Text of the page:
It considers current concerns relating to the behaviour of children and young people, the theoretical underpinnings of possible approaches to improving behaviour and attendance, as well as what we know about the causes of disaffection. In exploring ways that behaviour and attendance can be improved, the authors examine a range of perspectives including school management and whole school policies, and behaviour in and around the school, in the classroom, and of individual pupils, particularly those at risk of exclusion from school.
It discusses the work of Behaviour and Educational Support Teams, teacher coaches, learning mentors and nurture groups as ways of supporting children and young people, particularly those identified as being 'at risk'. It also outlines ways of improving relationships between the school and home, as well as the ways that parents can be supported to assist in changing their children's behaviour and attendance. Alternatives to exclusion and new curricula are discussed in relation to their success in maintaining students in education.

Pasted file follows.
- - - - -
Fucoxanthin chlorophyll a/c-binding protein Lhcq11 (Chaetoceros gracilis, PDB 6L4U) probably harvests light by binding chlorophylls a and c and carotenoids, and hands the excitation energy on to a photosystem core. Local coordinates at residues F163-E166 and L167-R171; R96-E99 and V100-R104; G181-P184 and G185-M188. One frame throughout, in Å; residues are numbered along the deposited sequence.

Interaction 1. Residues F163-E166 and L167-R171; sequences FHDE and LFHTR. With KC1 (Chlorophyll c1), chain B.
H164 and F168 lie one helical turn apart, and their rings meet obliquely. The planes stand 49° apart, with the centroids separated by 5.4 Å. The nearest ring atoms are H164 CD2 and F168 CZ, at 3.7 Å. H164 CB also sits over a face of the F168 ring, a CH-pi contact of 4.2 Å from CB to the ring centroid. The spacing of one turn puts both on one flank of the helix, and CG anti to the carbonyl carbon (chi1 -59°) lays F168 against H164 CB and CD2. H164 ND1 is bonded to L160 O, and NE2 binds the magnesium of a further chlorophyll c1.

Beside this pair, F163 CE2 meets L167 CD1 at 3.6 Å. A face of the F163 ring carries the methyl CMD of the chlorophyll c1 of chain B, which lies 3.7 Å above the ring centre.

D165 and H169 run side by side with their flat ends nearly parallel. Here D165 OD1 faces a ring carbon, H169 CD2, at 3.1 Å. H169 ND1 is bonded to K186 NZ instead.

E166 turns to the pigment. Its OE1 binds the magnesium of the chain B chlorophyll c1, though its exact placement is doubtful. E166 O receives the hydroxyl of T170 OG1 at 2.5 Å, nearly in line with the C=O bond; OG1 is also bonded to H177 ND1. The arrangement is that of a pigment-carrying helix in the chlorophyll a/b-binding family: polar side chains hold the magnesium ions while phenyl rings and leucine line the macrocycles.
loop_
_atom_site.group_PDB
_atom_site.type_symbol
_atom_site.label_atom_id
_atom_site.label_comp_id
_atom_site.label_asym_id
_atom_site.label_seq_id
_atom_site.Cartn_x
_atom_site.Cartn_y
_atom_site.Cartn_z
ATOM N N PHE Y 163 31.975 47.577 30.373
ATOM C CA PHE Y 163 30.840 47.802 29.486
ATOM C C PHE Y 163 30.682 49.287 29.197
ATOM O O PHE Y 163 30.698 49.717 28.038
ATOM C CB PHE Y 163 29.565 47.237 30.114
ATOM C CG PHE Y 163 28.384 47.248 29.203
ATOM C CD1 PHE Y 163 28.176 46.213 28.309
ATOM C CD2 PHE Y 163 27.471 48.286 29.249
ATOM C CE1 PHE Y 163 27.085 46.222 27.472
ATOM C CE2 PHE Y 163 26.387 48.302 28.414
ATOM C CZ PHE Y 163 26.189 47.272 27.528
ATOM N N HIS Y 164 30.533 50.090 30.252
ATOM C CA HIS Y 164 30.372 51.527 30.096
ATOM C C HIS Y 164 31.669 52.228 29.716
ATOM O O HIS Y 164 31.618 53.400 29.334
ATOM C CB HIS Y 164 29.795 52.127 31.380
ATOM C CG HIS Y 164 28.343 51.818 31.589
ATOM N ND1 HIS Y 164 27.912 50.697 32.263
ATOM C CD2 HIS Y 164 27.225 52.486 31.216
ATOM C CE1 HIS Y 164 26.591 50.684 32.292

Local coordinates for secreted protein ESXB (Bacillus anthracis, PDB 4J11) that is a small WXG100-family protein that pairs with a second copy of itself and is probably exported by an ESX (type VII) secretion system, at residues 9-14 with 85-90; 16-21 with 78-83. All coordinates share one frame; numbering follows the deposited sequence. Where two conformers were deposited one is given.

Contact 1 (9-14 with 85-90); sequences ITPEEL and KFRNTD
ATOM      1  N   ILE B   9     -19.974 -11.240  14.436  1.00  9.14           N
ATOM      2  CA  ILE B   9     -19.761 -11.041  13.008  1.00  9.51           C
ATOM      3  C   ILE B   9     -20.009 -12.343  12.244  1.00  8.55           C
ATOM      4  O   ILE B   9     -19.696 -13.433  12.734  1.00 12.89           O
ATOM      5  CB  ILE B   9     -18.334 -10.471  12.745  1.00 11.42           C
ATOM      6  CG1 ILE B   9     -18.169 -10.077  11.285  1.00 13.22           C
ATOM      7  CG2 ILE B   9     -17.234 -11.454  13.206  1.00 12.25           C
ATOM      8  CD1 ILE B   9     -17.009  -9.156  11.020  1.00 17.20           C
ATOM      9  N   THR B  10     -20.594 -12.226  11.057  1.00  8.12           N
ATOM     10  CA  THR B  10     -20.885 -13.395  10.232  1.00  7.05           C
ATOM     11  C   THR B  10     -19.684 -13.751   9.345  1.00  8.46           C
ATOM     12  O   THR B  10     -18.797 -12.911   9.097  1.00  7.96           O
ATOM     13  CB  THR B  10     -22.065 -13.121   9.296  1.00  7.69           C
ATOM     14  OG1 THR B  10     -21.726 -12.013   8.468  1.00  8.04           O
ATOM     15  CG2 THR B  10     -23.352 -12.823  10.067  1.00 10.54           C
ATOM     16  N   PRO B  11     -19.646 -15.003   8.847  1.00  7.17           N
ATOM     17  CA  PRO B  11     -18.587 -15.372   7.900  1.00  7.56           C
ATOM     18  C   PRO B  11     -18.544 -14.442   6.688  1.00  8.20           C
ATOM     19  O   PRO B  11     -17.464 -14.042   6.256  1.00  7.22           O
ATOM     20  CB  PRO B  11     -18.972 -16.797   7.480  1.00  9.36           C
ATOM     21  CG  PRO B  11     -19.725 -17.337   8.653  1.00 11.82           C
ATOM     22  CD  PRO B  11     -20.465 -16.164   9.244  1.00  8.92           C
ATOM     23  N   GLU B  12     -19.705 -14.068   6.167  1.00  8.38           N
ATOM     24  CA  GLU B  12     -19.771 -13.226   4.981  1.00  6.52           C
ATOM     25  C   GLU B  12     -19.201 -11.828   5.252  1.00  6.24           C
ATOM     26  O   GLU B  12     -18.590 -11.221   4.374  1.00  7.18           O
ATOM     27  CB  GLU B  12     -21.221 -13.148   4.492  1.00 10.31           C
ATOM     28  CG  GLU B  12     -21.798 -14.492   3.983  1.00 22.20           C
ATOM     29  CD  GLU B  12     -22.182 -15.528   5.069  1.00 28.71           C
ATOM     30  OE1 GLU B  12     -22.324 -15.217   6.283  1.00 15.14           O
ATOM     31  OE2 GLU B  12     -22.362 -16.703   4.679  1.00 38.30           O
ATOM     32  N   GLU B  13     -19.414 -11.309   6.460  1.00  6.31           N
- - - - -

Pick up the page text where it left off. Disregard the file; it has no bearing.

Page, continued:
The final chapters focus on attendance and what can be done to improve it in the general school population and those students who are persistent absentees. Throughout the book case studies are used to illustrate examples of good practice and the impact on children, parents and teachers. The book concludes with an overview of key issues emerging for practice.
Lynne Rogers is Lecturer in Teacher Education Post-14 Sector at the Institute of Education, University of London, UK.
Section 2: Improving behaviour
Management and whole school policies
Behaviour in and around school
Supporting parents through the use of parenting programmes
Behaviour in the classroom
Supporting at risk children
Approaches to exclusion
Section 3: Improving attendance
Whole school approaches to attendance
Working with persistent absentees
Section 4: Overview